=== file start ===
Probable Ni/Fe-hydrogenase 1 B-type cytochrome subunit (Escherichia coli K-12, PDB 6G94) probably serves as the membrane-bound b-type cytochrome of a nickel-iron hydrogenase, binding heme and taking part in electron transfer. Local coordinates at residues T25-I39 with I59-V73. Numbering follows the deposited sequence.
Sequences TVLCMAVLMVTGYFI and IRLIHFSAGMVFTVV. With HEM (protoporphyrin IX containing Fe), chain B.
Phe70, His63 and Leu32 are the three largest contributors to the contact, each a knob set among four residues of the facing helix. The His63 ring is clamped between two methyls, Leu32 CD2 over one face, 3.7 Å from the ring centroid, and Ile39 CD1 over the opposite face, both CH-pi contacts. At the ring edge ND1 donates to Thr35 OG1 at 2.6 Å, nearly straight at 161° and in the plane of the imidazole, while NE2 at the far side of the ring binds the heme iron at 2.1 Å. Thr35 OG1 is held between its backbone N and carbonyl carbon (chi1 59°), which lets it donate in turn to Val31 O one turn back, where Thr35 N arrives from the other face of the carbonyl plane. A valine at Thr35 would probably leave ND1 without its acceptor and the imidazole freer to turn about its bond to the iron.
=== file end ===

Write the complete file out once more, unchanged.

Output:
Probable Ni/Fe-hydrogenase 1 B-type cytochrome subunit (Escherichia coli K-12, PDB 6G94) probably serves as the membrane-bound b-type cytochrome of a nickel-iron hydrogenase, binding heme and taking part in electron transfer. Local coordinates at residues T25-I39 with I59-V73. Numbering follows the deposited sequence.
Sequences TVLCMAVLMVTGYFI and IRLIHFSAGMVFTVV. With HEM (protoporphyrin IX containing Fe), chain B.
Phe70, His63 and Leu32 are the three largest contributors to the contact, each a knob set among four residues of the facing helix. The His63 ring is clamped between two methyls, Leu32 CD2 over one face, 3.7 Å from the ring centroid, and Ile39 CD1 over the opposite face, both CH-pi contacts. At the ring edge ND1 donates to Thr35 OG1 at 2.6 Å, nearly straight at 161° and in the plane of the imidazole, while NE2 at the far side of the ring binds the heme iron at 2.1 Å. Thr35 OG1 is held between its backbone N and carbonyl carbon (chi1 59°), which lets it donate in turn to Val31 O one turn back, where Thr35 N arrives from the other face of the carbonyl plane. A valine at Thr35 would probably leave ND1 without its acceptor and the imidazole freer to turn about its bond to the iron.